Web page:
BIPOC Youth: BIPOC youth with behavioral and mental health conditions are more likely to be directed to the juvenile justice system than to specialty care institutions compared to non-Latinx white youth. This is likely because BIPOC youth are much more likely to end up in the juvenile justice system as a result of higher rates of harsh disciplinary suspension and expulsion practices against BIPOC youth in schools compared to white youth.[6]

Racism and Individual Mental Health

Depression is the most commonly reported condition across BIPOC.[7] Additionally, racial trauma can increase the risk of BIPOC meeting the criteria for PTSD. Importantly, stress plays a crucial role in how racism affects both physical and mental health. Stress hormones are released during stressful situations and research has shown that both the experience of and the observation of racial discrimination is stressful for children and adults who identify as BIPOC. The frequent presence of these stress hormones can lead to physical conditions like high blood pressure and heart disease, as well as mental health conditions like depression,  anxiety, and overall poor health outcomes. Discrimination is typically something that occurs frequently and as a result, creates a sustained level of stress and stress hormones in those who are the most likely to experience this discrimination (BIPOC).[8]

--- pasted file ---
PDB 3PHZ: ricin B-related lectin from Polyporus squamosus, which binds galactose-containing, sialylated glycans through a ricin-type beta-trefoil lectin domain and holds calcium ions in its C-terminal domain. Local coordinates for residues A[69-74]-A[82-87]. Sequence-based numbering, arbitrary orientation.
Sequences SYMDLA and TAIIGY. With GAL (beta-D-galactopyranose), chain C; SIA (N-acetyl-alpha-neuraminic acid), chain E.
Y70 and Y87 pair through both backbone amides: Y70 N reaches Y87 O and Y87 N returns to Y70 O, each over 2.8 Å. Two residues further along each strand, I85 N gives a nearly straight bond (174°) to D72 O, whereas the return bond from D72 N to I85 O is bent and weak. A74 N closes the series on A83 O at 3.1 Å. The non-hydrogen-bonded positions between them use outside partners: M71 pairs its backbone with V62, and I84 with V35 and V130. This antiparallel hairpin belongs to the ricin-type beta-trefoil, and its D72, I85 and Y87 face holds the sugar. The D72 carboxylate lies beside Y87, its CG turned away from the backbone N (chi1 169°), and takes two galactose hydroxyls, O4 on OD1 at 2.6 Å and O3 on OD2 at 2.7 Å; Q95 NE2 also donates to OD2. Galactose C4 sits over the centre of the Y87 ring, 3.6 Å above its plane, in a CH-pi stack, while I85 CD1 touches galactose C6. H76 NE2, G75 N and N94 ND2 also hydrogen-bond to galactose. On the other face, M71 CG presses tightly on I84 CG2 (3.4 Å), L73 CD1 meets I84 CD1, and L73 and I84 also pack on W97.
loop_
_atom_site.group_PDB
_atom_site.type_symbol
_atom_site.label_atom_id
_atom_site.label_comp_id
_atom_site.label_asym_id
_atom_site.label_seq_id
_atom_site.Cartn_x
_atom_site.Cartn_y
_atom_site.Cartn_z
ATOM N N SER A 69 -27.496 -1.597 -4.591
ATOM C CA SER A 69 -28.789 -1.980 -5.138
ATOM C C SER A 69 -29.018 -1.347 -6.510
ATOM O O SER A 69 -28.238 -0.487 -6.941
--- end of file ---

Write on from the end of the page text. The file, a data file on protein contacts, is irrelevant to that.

Quick Stats

  • Although rates of mental illness in some BIPOC populations are sometimes comparable or slightly lower than the rates in the white population, BIPOC often experience a disproportionately high burden of disability from mental disorders[9]
  • Black adults are 20 percent more likely to report serious psychological distress than adult Whites.[10]
  • Although rates of depression are lower in Black people (24.6 percent) and Hispanic people (19.6 percent) than in White people (34.7 percent), depression in Blacks and Hispanics is likely to be more persistent.[11]
  • People who identify as being two or more races (24.9 percent) are most likely to report any mental illness within the past year than any other race/ethnic group[12]
  • Native and Indigenous Americans report higher rates of post-traumatic stress disorder and alcohol dependence than any other ethic/racial group.[13]
  • Mental and behavioral health conditions are common among people in the criminal justice system, in which BIPOC are disproportionately overrepresented. Approximately 50 percent to 75 percent of youth in the juvenile justice system meet the diagnostic criteria for a mental illness.[14]